How Labour can take on the Government’s energy and climate policy



After tax credits, energy and climate policy are now the Tories’ greatest vulnerability and should be a top Labour priority. But while the shadow team have been attacking the Government, their criticisms haven’t yet damaged the Tories, allowing them to get away with policies that are killing jobs and unnecessarily increasing bills.

On energy, there’s an opportunity for Labour to label the Tories’ current approach as incompetent, with recent decisions appearing to be contradictory. One minute, the Government is cutting subsidies for solar and wind: both clean and popular sources of power. The next, it’s signing a deal for a new nuclear plant at Hinkley Point that commits to generating electricity for decades at eye-watering costs.

This allows Labour to argue that the government’s decisions are directly making life worse for people across the country. The unexpected slashing of support for solar has already cost over 1000 jobs and the industry claims up to 27,000 are at risk, as a result of government policy.

At the same time, the nuclear deal is expected to add over £1bn a year to household’s energy bills: the equivalent of around £40 per household, every year, for 35 years. While we need new power sources, few outside the government argue this is the best-value way of providing it.

Put these together and you’ve got a neat criticism of Government policy. We’re losing skilled manual jobs in what should a growth industry, while also putting an unnecessary cost on already-stretched families. Both fit with the tax credits frame that the government is undermining work and adding to the burden on poorer families.

The combination of the two is important, as it allows Labour to show it’s not just looking for government subsidies to protect jobs and promote growth, but that it also expects public money to be spent well and not wasted on overpriced vanity projects.

To her credit, Lisa Nandy has been attacking the government on this and Labour is developing policies for community energy production. But it’s been left to her and the rest of the shadow Energy and Climate Change team to take on the Tories about these issues and they haven’t had much attention from those not already interested in the area.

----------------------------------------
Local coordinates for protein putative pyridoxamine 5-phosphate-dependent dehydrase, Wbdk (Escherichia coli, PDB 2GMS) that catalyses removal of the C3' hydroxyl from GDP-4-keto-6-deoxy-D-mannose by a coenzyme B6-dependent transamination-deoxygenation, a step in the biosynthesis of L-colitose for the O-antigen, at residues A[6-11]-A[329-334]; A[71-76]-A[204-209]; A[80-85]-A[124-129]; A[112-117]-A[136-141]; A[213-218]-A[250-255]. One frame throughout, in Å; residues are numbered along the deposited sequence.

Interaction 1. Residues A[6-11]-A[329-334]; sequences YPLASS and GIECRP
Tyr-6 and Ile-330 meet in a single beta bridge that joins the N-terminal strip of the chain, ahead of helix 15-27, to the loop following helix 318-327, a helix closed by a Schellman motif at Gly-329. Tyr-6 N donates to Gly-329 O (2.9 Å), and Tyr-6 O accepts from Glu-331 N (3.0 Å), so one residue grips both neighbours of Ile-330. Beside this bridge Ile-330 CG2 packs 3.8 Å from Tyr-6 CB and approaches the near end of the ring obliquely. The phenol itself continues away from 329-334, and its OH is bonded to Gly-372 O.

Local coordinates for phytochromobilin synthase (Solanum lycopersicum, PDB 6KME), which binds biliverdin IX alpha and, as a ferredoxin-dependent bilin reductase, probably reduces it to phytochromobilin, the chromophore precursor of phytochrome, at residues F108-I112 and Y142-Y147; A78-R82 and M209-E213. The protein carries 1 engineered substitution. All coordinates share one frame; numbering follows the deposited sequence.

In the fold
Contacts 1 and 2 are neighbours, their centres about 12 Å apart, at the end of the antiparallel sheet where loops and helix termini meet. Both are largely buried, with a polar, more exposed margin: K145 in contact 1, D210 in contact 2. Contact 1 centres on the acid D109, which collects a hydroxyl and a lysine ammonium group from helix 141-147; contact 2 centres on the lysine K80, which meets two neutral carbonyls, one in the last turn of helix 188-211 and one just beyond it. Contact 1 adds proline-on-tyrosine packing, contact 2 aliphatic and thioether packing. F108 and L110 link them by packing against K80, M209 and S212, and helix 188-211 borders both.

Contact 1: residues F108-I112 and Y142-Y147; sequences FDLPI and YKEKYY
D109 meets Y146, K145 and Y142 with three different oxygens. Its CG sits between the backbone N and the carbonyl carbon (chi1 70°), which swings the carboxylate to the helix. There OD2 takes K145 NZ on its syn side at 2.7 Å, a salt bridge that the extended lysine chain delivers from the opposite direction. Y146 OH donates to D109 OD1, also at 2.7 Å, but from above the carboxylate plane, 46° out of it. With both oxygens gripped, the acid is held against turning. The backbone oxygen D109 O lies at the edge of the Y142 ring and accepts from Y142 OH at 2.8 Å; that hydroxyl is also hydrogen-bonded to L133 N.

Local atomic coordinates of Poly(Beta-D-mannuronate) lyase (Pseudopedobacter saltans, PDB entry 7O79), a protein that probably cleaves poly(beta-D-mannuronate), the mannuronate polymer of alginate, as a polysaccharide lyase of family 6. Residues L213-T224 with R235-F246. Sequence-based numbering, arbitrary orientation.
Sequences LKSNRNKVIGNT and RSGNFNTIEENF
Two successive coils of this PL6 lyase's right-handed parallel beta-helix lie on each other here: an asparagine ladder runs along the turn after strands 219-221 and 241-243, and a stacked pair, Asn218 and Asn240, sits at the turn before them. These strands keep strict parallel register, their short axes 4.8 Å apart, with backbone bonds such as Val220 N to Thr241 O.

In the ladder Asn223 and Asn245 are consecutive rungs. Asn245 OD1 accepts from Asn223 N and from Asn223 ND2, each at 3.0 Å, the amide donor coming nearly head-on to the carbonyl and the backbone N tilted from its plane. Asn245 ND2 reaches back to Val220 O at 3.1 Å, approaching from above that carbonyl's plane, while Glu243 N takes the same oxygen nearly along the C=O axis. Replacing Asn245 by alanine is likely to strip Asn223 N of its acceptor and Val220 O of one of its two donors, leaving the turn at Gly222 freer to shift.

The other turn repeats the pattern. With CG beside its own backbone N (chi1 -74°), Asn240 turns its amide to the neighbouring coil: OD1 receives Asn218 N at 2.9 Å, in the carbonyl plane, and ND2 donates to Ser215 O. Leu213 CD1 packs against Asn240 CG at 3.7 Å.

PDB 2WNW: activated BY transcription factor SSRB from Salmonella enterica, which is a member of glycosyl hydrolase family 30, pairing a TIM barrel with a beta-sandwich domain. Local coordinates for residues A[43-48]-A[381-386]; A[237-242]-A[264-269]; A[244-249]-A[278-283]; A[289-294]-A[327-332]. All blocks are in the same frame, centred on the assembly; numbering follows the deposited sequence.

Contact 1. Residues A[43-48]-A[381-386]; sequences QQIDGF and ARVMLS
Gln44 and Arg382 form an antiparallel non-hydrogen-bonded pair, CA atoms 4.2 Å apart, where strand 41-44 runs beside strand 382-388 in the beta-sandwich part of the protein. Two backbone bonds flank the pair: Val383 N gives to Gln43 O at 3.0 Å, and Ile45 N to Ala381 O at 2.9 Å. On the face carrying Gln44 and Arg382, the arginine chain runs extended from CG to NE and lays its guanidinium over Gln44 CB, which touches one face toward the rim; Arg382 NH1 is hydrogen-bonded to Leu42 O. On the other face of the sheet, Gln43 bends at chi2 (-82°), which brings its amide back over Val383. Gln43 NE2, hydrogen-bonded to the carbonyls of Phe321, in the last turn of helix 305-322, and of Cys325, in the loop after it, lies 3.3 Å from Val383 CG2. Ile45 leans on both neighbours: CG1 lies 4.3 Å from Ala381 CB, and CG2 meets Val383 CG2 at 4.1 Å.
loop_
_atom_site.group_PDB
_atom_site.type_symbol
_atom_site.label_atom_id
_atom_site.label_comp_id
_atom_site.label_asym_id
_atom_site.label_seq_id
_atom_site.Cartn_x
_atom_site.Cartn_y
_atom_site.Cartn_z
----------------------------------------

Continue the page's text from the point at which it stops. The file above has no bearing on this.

Labour could do more damage if the leadership gave this a higher priority. This is an opportunity to either force a change in policy or do lasting damage to the Tories’ reputation: the Hinkley Point contract could be seen as their Millennium Dome, but for now it’s not getting enough attention.

Similarly, Labour can force a change in the Government’s climate policy.

For a few years, the Tories have had it both ways on climate change. They’ve kept just enough support for policies to cut emissions to maintain the appearance of being modern, while also signalling enough opposition to carbon-reducing measures (like wind farms) to appeal to those of their supporters who reject climate science.

The government seems in no rush to strengthen its climate policies. In what was billed as a relatively progressive conference speech, Cameron only mentioned climate change once, briefly.

Labour can again take on the government here, and force it to resolve the contradiction. This would put pressure on Tory policy on both fracking and Heathrow expansion: if climate is forgotten, backing both is hard but perhaps manageable; with climate a factor, it becomes even harder.

Again, Labour’s shadow team have been criticising the government on climate change – but here the arguments need to be not only amplified, but also sharpened.

The weakness in Labour’s attacks is the assumption that most people would see weakness on climate change as self-evidently shameful. A small proportion (around a fifth) might do so, but most people (around 60%), while not disputing climate science, just aren’t sufficiently interested in climate change to get angry at a failure to cut emissions.

Before Labour can hurt the government for apparent contradictions on the climate, it needs to show why foot-dragging matters to voters. One option is to focus on the damage that extreme climate change would do to people in the UK, with repeated severe floods, the loss of much of our coastline, and killer heatwaves (the last may seem laughable, but remember how unpleasant the heat was in July this year). As with bad decisions on energy policy, ignoring climate change has a direct cost to voters.

Labour has clearly recognised the scope for taking on the government in these areas. But while the shadow team have got the right lines on energy, the climate argument isn’t yet as clear as it needs to be and the leadership could give the issues more prominence. With the right approach, Labour could use both issues to do wider damage to the government.

Leo Barasi writes about climate change, politics and public opinion at Noise of the Crowd.

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